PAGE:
Accumulation of arsenic in tissues of rice plant (Oryza sativa L.) and its distribution in fractions of rice grain

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Show simple item record Rahman, MA Hasegawa, H Rahman, MA Rahman, A Miah, MA 2012-02-02T05:16:14Z 2007-01
dc.identifier.citation Chemosphere, 2007, 69 (6), pp. 942 - 948
dc.identifier.issn 0045-6535
dc.identifier.other C1UNSUBMIT en_US
dc.description.abstract A study was conducted to investigate the accumulation and distribution of arsenic in different fractions of rice grain (Oryza sativa L.) collected from arsenic affected area of Bangladesh. The agricultural soil of study area has become highly contaminated with arsenic due to the excessive use of arsenic-rich underground water (0.070 ± 0.006 mg l-1, n = 6) for irrigation. Arsenic content in tissues of rice plant and in fractions of rice grain of two widely cultivated rice varieties, namely BRRI dhan28 and BRRI hybrid dhan1, were determined. Regardless of rice varieties, arsenic content was about 28- and 75-folds higher in root than that of shoot and raw rice grain, respectively. In fractions of parboiled and non-parboiled rice grain of both varieties, the order of arsenic concentrations was; rice hull > bran-polish > brown rice > raw rice > polish rice. Arsenic content was higher in non-parboiled rice grain than that of parboiled rice. Arsenic concentrations in parboiled and non-parboiled brown rice of BRRI dhan28 were 0.8 ± 0.1 and 0.5 ± 0.0 mg kg-1 dry weight, respectively while those of BRRI hybrid dhan1 were 0.8 ± 0.2 and 0.6 ± 0.2 mg kg-1 dry weight, respectively. However, parboiled and non-parboiled polish rice grain of BRRI dhan28 contained 0.4 ± 0.0 and 0.3 ± 0.1 mg kg-1 dry weight of arsenic, respectively while those of BRRI hybrid dhan1 contained 0.43 ± 0.01 and 0.5 ± 0.0 mg kg-1 dry weight, respectively. Both polish and brown rice are readily cooked for human consumption. The concentration of arsenic found in the present study is much lower than the permissible limit in rice (1.0 mg kg-1) according to WHO recommendation. Thus, rice grown in soils of Bangladesh contaminated with arsenic of 14.5 ± 0.1 mg kg-1 could be considered safe for human consumption.
dc.publisher Pergamon
dc.relation.hasversion Accepted manuscript version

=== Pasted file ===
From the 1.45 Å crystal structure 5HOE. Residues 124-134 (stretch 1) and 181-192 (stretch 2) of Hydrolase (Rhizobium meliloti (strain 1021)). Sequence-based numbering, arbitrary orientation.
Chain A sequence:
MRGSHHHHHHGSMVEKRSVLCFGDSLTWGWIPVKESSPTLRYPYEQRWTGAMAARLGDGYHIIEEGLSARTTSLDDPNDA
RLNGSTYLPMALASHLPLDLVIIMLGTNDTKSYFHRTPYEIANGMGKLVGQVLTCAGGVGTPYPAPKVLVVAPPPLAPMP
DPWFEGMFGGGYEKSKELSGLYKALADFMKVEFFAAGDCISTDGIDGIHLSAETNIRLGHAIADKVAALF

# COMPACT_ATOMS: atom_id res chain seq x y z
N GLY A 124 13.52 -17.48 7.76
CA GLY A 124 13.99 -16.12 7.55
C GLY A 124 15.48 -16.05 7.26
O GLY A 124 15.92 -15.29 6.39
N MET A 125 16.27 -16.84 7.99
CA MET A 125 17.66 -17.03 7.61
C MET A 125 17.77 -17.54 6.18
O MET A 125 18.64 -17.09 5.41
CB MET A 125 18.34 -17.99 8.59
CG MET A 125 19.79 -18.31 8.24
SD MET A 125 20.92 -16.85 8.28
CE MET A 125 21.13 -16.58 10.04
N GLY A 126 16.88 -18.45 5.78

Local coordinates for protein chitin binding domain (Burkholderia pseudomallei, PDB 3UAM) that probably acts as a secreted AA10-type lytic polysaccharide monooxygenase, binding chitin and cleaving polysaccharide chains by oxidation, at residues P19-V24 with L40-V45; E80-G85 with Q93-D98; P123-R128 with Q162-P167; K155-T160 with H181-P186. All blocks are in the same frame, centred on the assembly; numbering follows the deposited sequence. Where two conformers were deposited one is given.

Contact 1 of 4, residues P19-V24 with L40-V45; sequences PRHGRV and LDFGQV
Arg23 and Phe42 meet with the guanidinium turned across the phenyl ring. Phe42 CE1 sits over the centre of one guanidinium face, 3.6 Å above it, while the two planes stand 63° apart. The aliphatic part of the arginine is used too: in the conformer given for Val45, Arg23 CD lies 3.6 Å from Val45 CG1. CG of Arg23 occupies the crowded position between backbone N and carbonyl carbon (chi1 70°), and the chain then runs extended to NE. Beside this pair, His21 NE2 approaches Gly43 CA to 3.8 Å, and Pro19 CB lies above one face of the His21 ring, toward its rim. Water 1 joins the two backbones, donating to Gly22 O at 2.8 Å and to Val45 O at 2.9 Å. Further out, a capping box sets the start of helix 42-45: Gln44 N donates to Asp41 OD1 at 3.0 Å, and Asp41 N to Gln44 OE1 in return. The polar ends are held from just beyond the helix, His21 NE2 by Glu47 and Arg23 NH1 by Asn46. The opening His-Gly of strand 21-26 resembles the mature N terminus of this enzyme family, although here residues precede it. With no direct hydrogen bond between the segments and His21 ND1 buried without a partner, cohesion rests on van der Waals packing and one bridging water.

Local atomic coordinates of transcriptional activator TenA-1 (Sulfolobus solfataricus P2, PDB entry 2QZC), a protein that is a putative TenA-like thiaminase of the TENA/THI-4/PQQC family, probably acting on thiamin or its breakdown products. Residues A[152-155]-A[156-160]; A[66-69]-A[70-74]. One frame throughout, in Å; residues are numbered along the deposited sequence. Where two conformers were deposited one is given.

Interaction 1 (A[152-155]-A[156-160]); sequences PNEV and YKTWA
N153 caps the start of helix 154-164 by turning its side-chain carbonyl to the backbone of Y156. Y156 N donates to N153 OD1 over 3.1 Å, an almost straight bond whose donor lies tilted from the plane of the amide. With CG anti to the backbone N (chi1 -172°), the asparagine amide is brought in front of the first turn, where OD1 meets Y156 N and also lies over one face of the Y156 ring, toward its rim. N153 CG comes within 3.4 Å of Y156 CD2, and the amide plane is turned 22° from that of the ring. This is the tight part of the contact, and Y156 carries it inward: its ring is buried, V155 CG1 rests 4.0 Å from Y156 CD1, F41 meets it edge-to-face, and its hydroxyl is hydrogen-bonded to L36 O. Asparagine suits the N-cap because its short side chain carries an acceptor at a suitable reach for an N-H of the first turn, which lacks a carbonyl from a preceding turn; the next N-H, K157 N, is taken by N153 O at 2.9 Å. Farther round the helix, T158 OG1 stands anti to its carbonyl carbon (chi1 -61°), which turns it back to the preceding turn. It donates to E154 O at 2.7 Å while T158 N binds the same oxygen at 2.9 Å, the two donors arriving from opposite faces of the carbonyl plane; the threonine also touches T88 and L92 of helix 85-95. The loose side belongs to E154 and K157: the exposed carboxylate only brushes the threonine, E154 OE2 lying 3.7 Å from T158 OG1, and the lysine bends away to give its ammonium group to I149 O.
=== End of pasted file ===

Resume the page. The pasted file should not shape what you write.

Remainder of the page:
dc.relation.isbasedon 10.1016/j.chemosphere.2007.05.044
dc.title Accumulation of arsenic in tissues of rice plant (Oryza sativa L.) and its distribution in fractions of rice grain
dc.type Journal Article
dc.parent Chemosphere
dc.journal.volume 6
dc.journal.volume 69
dc.journal.number 6 en_US
dc.publocation Oxford, UK en_US
dc.identifier.startpage 942 en_US
dc.identifier.endpage 948 en_US SCI.Faculty of Science en_US
dc.conference Verified OK en_US
dc.for 0502 Environmental Science and Management
dc.for 039901 Environmental Chemistry (Incl. Atmospheric Chemistry)
dc.personcode 112851
dc.percentage 60 en_US Environmental Chemistry (incl. Atmospheric Chemistry) en_US
dc.classification.type FOR-08 en_US
dc.edition en_US
dc.custom en_US en_US
dc.location.activity en_US
dc.description.keywords Arsenic
dc.description.keywords Accumulation
dc.description.keywords Rice (Oryza sativa L.)
dc.description.keywords Brown rice grain
dc.description.keywords Polish rice grain
pubs.embargo.period Not known
pubs.organisational-group /University of Technology Sydney
pubs.organisational-group /University of Technology Sydney/Faculty of Science
pubs.organisational-group /University of Technology Sydney/Strength - Environmental Science
utslib.copyright.status Open Access 2015-04-15 12:23:47.074767+10
pubs.consider-herdc false
utslib.collection.history General (ID: 2)
utslib.collection.history School of the Environment (ID: 344)

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